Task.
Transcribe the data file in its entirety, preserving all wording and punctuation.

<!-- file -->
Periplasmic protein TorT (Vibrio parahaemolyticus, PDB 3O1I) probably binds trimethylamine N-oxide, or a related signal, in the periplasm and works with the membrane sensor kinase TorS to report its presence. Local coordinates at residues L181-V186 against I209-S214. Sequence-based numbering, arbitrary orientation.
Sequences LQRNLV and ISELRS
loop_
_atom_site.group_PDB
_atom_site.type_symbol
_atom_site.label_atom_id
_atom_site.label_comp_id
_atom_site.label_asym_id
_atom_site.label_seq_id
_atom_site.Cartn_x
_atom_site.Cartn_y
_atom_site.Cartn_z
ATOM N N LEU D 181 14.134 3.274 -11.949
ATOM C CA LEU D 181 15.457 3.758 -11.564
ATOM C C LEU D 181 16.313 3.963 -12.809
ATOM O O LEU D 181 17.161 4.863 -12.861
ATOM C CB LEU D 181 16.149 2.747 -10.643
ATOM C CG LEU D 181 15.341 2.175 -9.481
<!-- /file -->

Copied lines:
Periplasmic protein TorT (Vibrio parahaemolyticus, PDB 3O1I) probably binds trimethylamine N-oxide, or a related signal, in the periplasm and works with the membrane sensor kinase TorS to report its presence. Local coordinates at residues L181-V186 against I209-S214. Sequence-based numbering, arbitrary orientation.
Sequences LQRNLV and ISELRS
loop_
_atom_site.group_PDB
_atom_site.type_symbol
_atom_site.label_atom_id
_atom_site.label_comp_id
_atom_site.label_asym_id
_atom_site.label_seq_id
_atom_site.Cartn_x
_atom_site.Cartn_y
_atom_site.Cartn_z
ATOM N N LEU D 181 14.134 3.274 -11.949
ATOM C CA LEU D 181 15.457 3.758 -11.564
ATOM C C LEU D 181 16.313 3.963 -12.809
ATOM O O LEU D 181 17.161 4.863 -12.861
ATOM C CB LEU D 181 16.149 2.747 -10.643
ATOM C CG LEU D 181 15.341 2.175 -9.481